separated years. It did not seem mar
velous that he should come thus from
beyond seas without notice. Had he
opened the door and stood there "by her
side she would not have felt startled or
surprised, or at all wondered at it. The
bewilderment wrought by long-continued
sorrow has stolen over her senses.
But Humphrey did not come. Only,
instead, the postman came in at the
gate, and knocked at the door. Me
chanically she wondered why he was so
late this evening. She heard the ser
vant who answered the knock say the
same to the man.
"Yes, it's late," he answered. "A
mail from the war is in, you see; and it
brought a good many letters."
The woman came m with a thick let
ter and the lights. Her mistress took
it with nervous haste. A thick letter,
and from her husband! until now his
letters had. been of the thinnest and
slightest. The writing was it Hum
phrey's? Why, yes, it was his; but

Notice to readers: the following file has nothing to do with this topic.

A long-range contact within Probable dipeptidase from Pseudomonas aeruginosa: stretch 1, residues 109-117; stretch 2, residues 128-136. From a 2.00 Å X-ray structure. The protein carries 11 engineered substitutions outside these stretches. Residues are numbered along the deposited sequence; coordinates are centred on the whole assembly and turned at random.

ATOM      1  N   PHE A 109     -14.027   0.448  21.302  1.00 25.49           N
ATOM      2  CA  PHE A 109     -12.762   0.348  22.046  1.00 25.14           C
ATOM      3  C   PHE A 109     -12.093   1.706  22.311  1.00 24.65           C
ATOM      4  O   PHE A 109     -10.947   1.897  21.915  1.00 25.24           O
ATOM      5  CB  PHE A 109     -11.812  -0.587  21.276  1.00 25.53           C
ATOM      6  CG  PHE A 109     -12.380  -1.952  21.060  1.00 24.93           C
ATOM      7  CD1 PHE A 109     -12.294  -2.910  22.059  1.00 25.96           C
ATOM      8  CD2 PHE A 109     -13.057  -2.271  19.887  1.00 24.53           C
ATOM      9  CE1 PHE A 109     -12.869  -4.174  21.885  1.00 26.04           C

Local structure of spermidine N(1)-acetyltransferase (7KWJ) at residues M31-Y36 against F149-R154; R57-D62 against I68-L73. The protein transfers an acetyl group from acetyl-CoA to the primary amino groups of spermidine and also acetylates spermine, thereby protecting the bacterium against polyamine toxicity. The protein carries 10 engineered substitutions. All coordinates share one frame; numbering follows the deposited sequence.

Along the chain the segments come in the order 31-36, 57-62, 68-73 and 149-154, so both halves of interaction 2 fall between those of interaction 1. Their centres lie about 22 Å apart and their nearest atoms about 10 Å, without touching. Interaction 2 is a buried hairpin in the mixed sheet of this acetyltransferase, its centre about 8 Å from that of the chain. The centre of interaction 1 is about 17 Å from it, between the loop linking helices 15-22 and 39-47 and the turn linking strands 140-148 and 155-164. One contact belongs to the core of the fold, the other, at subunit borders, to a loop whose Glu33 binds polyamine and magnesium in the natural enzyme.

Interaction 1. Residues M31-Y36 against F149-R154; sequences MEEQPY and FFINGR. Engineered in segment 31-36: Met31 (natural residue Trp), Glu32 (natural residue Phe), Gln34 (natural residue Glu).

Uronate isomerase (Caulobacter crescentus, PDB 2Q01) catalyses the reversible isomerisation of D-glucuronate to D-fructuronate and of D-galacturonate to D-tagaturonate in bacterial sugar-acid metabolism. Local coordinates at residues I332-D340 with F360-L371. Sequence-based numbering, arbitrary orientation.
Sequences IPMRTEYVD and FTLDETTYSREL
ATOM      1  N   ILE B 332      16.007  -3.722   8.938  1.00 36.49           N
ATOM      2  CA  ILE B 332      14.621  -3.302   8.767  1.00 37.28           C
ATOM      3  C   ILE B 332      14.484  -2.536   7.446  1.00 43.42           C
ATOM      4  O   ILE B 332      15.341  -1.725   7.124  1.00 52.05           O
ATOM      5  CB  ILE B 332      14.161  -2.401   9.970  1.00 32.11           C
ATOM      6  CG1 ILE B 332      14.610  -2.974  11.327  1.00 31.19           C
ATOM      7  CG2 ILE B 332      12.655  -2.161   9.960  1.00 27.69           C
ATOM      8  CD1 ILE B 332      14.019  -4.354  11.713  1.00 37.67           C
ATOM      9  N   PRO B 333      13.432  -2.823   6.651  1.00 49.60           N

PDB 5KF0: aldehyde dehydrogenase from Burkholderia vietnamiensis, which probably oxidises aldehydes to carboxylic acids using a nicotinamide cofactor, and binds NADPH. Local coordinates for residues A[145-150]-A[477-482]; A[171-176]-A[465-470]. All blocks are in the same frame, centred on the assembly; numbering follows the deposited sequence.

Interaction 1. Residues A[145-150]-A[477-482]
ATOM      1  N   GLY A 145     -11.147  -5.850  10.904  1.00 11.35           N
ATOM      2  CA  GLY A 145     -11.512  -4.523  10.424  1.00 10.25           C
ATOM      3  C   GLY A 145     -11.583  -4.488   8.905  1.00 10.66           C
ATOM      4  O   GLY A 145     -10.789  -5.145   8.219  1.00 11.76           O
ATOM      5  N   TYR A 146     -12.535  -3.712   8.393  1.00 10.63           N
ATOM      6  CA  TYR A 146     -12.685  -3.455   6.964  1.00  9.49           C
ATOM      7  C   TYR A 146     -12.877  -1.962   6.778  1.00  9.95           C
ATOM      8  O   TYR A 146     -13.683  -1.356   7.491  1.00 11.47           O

what could make it look so shaky? She
opened it carefully, and some inclosures
fell out. A fond letter or two of hers
written to him after their marriage, dur
ing a temporary separation; a curl ol
her sunny hair; a plain gold ring which
he had worn ever since his wedding
day; and a little folded note with a few
trembling lines in it.
"I am dying, Emma. Fell to-day in
battle. God forgh-6 us our folly, my
precious wife! I believe we loved one
another all the while. There is another
Life, my dear one. I shall be waiting
for you there. Humphrey."
Emma Carbonel did not cry, did not
faint. She lay back in a low, large
chair, her meek hands clasped in sup
plication, praying to be pardoned for
all her hard wickedness to her dead
husband, feebly beseeching God, in His
mercy, to take her to that better life.
The next day the paperc published
a list of the fallen. Fifteen soldiers
and two officers, one of the latter being
Captain' Humphrey Carbonel.
So it was all over. Death had parted
) them, They had taken their marriage